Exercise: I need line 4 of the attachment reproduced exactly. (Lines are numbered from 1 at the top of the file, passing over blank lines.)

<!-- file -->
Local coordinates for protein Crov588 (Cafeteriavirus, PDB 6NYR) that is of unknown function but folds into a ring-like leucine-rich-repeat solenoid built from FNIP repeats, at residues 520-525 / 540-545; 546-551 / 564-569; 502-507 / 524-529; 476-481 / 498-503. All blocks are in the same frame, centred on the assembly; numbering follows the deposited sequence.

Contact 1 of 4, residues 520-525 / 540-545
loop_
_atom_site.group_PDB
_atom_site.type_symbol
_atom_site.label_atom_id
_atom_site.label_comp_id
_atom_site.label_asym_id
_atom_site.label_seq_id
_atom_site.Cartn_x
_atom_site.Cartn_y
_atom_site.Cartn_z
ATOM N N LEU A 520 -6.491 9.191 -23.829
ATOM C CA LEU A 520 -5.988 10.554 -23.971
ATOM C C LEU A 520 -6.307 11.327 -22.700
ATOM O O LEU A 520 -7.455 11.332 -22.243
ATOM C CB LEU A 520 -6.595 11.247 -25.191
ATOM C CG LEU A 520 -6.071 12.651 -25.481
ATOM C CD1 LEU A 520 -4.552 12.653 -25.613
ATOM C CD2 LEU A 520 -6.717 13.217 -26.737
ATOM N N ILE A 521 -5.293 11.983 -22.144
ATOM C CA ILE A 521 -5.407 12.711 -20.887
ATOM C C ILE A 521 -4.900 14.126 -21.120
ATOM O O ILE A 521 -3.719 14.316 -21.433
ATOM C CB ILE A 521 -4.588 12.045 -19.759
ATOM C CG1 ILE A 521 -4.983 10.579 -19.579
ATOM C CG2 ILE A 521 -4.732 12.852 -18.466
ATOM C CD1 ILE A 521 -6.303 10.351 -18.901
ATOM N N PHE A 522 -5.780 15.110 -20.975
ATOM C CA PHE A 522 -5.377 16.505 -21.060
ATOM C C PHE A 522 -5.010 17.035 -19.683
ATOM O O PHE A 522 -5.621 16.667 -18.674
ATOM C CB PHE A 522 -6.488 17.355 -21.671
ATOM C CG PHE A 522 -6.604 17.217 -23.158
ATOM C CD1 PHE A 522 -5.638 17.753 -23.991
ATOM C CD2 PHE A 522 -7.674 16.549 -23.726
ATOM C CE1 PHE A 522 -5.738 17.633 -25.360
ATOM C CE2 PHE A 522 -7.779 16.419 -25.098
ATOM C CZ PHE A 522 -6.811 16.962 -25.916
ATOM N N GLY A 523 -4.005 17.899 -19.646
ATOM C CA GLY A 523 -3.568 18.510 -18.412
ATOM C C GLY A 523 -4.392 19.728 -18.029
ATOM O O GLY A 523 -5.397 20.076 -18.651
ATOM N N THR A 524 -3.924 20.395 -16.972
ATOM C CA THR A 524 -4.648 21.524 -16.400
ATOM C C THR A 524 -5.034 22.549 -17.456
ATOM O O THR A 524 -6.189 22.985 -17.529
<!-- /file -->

_atom_site.group_PDB